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The Keystone XL pipeline is one of the most important decisions on climate change that President Obama will make. Approving the pipeline would encourage expanded production of the Canadian tar sands, some of the dirtiest oil on the planet. The Keystone XL pipeline would transport this oil 2,000 miles from the boreal forests of Canada across America’s heartland to an international shipping port on the Gulf Coast in order to export it.

The pipeline is being pushed by TransCanada, whose terrible safety record is evidenced by the 12 spills of their original Keystone pipeline in its first year alone, despite guarantees from TransCanada’s CEO that the original pipeline would “meet or exceed world-class safety and environmental standards.” A spill from the Keystone XL pipeline could have tragic consequences for the communities it would transect. Unlike normal crude oil, the bitumen from tar sands is a heavy, asphalt-like product that must be diluted with toxic chemicals in order to flow through a pipeline. These chemicals evaporate during a spill, leaving nearby people with headaches, nausea, and respiratory issues with unknown long term effects. The product left behind sinks to the bottom of water bodies in semi-solid form, making cleanup far more difficult than in the case of normal oil spills.

For assuming all the risks of this dangerous pipeline, the U.S. would receive few rewards—Keystone XL will only create 35 permanent jobs, will not lower gas prices for Americans, and will do nothing to reduce our reliance on foreign oil or increase our energy independence. This pipeline will carry oil that is dirtier, riskier, and more expensive so that big oil companies can then ship tar sands products to China or India. Keystone XL is all risk, no reward; LCV urges President Obama to reject the Keystone XL pipeline and for Congress to support his decision.


Big oil and gas companies are among the most profitable companies in the world. So why do they continue to benefit from billions of dollars every year in taxpayer giveaways, such as tax deductions, special accounting rules, and drilling without paying royalties for exploiting the American people’s natural resources? These subsidies for polluters are especially indefensible at a time when concern about our nation’s debt is prompting cuts to essential programs, including those that safeguard the air we breathe and the water we drink. President Obama has repeatedly called for eliminating oil and gas subsidies that would save taxpayers tens of billions of dollars over the next decade. LCV will continue fighting until Congress repeals these and other wasteful polluter subsidies.


The Arctic National Wildlife Refuge is one of America's greatest natural treasures. This vast Alaskan wilderness expanse is virtually untouched by humans and is home to moose, caribou, polar bears, and hosts millions of migratory birds, as well as a unique collection of arctic and sub-arctic landscapes.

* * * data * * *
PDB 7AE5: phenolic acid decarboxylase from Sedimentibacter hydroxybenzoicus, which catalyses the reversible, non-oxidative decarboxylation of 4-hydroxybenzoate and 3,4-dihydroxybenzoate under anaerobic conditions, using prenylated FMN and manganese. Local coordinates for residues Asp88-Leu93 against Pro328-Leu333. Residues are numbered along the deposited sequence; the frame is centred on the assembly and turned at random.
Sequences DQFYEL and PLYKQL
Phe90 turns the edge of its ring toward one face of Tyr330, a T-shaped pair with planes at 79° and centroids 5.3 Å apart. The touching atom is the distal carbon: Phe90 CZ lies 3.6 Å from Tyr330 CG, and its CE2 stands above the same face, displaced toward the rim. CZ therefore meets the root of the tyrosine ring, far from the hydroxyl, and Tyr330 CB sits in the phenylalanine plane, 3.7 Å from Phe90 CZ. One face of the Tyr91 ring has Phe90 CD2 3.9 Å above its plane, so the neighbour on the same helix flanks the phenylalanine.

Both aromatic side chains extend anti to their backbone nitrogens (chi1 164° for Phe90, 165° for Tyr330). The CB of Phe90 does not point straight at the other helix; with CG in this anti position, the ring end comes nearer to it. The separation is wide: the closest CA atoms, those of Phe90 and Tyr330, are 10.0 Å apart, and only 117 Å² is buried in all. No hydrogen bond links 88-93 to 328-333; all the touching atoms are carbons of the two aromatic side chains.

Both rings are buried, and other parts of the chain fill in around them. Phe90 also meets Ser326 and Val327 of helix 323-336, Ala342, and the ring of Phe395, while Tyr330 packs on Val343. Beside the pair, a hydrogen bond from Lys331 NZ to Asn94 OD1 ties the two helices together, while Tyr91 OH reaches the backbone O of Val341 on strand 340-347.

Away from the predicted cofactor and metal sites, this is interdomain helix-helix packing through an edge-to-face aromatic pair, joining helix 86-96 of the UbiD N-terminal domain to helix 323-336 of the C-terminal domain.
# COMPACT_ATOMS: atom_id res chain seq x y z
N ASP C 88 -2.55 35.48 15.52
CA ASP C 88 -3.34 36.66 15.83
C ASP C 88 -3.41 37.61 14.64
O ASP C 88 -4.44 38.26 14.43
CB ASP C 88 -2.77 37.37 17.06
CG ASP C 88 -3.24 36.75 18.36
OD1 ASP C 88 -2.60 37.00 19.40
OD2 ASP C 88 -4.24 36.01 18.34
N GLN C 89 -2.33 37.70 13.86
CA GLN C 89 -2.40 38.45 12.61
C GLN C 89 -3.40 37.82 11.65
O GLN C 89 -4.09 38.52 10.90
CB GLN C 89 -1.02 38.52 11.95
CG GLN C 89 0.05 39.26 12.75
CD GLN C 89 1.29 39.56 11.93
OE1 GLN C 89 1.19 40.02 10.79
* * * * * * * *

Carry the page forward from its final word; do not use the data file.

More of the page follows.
Unfortunately, this landscape and the wildlife and fish that depend upon it are at risk. Big Oil and their allies in Washington have long wanted to get their hands on this iconic American wilderness, falsely arguing that the tiny amount of oil found there relative to global oil supply would somehow lower gas prices that are set on a global market. LCV is committed to defending the Refuge’s incomparable landscape from dangerous drilling. As climate change continues to warm the Arctic region, sea ice cover is greatly diminishing, with predictions that Arctic summers could become ice-free by as early as 2016. Big Oil views this as an opportunity and is pushing to drill in the Arctic Ocean north of Alaska. Taking advantage of the impacts of climate change to drill for more fossil fuels that will worsen climate change is the height of irresponsibility. Indeed, Shell’s disastrous attempts to drill in 2012—culminating in the grounding of its drillship on some rocks during a massive storm—highlighted the risks of operating in such remote, pristine, and unforgiving waters. LCV strongly opposes all attempts at drilling in the Arctic Ocean.


LCV has strong concerns about the environmental and public health impacts associated with hydraulic fracturing, or fracking, a growing but under-regulated oil and natural gas production technique that is impacting and alarming communities all across the country. The risks from the lifecycle of fracking include air pollution, especially methane emissions, with local and global impacts, contamination of groundwater and surface water by toxic chemicals, overburdening of communities and infrastructure, and improper disposal of hazardous fracking waste. That is why LCV supports robust new safeguards for fracking at the state and federal levels, including closing loopholes in the Safe Drinking Water Act, Clean Water Act, Clean Air Act and other environmental statutes; requiring the industry to disclose the chemicals used in fracking; preserving communities’ rights to restrict fracking within their jurisdictions; and prohibiting fracking in our most precious and ecologically-sensitive public lands.

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